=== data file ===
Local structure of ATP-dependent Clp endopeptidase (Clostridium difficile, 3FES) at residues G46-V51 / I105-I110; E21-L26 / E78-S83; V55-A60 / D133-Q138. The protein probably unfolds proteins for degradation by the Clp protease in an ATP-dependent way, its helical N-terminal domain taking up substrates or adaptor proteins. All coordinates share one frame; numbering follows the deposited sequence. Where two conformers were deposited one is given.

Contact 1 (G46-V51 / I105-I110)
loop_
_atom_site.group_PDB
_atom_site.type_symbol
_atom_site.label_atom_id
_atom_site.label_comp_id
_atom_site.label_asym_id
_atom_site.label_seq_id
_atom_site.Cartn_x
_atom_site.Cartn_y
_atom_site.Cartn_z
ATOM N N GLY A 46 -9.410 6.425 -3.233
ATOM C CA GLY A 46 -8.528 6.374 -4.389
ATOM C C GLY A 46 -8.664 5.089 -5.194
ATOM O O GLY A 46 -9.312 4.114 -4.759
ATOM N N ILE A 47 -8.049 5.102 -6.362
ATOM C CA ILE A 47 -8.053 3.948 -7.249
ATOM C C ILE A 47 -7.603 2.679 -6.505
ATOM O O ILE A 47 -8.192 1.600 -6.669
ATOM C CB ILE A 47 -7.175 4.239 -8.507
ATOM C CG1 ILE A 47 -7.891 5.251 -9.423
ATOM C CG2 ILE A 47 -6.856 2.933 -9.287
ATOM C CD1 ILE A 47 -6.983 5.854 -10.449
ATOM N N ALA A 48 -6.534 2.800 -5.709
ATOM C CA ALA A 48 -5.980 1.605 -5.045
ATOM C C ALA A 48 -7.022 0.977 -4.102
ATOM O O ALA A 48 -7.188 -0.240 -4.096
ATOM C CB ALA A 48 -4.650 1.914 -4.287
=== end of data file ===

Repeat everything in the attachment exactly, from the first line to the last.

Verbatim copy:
Local structure of ATP-dependent Clp endopeptidase (Clostridium difficile, 3FES) at residues G46-V51 / I105-I110; E21-L26 / E78-S83; V55-A60 / D133-Q138. The protein probably unfolds proteins for degradation by the Clp protease in an ATP-dependent way, its helical N-terminal domain taking up substrates or adaptor proteins. All coordinates share one frame; numbering follows the deposited sequence. Where two conformers were deposited one is given.

Contact 1 (G46-V51 / I105-I110)
loop_
_atom_site.group_PDB
_atom_site.type_symbol
_atom_site.label_atom_id
_atom_site.label_comp_id
_atom_site.label_asym_id
_atom_site.label_seq_id
_atom_site.Cartn_x
_atom_site.Cartn_y
_atom_site.Cartn_z
ATOM N N GLY A 46 -9.410 6.425 -3.233
ATOM C CA GLY A 46 -8.528 6.374 -4.389
ATOM C C GLY A 46 -8.664 5.089 -5.194
ATOM O O GLY A 46 -9.312 4.114 -4.759
ATOM N N ILE A 47 -8.049 5.102 -6.362
ATOM C CA ILE A 47 -8.053 3.948 -7.249
ATOM C C ILE A 47 -7.603 2.679 -6.505
ATOM O O ILE A 47 -8.192 1.600 -6.669
ATOM C CB ILE A 47 -7.175 4.239 -8.507
ATOM C CG1 ILE A 47 -7.891 5.251 -9.423
ATOM C CG2 ILE A 47 -6.856 2.933 -9.287
ATOM C CD1 ILE A 47 -6.983 5.854 -10.449
ATOM N N ALA A 48 -6.534 2.800 -5.709
ATOM C CA ALA A 48 -5.980 1.605 -5.045
ATOM C C ALA A 48 -7.022 0.977 -4.102
ATOM O O ALA A 48 -7.188 -0.240 -4.096
ATOM C CB ALA A 48 -4.650 1.914 -4.287